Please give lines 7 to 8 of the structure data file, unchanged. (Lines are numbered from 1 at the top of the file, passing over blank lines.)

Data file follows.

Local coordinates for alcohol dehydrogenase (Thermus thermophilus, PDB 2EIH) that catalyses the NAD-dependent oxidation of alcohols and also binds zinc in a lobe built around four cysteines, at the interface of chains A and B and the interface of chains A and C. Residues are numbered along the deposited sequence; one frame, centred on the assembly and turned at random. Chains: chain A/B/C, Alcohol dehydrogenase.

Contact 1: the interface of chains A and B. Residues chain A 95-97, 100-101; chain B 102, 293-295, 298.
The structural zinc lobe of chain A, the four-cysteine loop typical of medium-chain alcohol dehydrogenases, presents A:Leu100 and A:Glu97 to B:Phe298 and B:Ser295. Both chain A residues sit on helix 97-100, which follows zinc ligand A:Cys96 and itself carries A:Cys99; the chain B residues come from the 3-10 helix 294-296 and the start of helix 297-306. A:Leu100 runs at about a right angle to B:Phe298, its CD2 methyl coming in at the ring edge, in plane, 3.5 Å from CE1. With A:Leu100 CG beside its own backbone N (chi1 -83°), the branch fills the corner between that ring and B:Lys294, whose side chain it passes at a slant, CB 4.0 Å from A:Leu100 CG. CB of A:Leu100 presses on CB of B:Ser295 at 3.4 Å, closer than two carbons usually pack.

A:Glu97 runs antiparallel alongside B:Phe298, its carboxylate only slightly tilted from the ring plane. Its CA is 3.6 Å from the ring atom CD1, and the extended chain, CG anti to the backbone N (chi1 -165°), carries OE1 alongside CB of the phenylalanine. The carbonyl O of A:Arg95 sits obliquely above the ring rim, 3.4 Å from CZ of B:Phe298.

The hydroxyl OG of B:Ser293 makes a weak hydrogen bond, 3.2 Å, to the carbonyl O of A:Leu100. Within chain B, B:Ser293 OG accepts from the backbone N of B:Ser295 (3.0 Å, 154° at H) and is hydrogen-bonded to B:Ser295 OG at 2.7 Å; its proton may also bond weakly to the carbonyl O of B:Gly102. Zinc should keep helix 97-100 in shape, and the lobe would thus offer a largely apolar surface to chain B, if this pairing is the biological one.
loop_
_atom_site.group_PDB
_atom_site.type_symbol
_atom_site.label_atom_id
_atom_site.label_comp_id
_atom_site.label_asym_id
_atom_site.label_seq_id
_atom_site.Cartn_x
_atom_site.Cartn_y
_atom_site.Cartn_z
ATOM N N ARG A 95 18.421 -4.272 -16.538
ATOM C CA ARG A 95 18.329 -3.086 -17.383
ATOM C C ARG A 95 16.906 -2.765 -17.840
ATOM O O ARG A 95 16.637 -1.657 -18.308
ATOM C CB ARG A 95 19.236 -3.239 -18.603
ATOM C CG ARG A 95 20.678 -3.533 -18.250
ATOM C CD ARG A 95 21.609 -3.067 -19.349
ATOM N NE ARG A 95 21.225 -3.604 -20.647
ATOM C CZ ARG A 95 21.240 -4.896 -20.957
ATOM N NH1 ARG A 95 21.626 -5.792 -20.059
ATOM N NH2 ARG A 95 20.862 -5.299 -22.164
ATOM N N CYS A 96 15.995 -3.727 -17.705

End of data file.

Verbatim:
_atom_site.group_PDB
_atom_site.type_symbol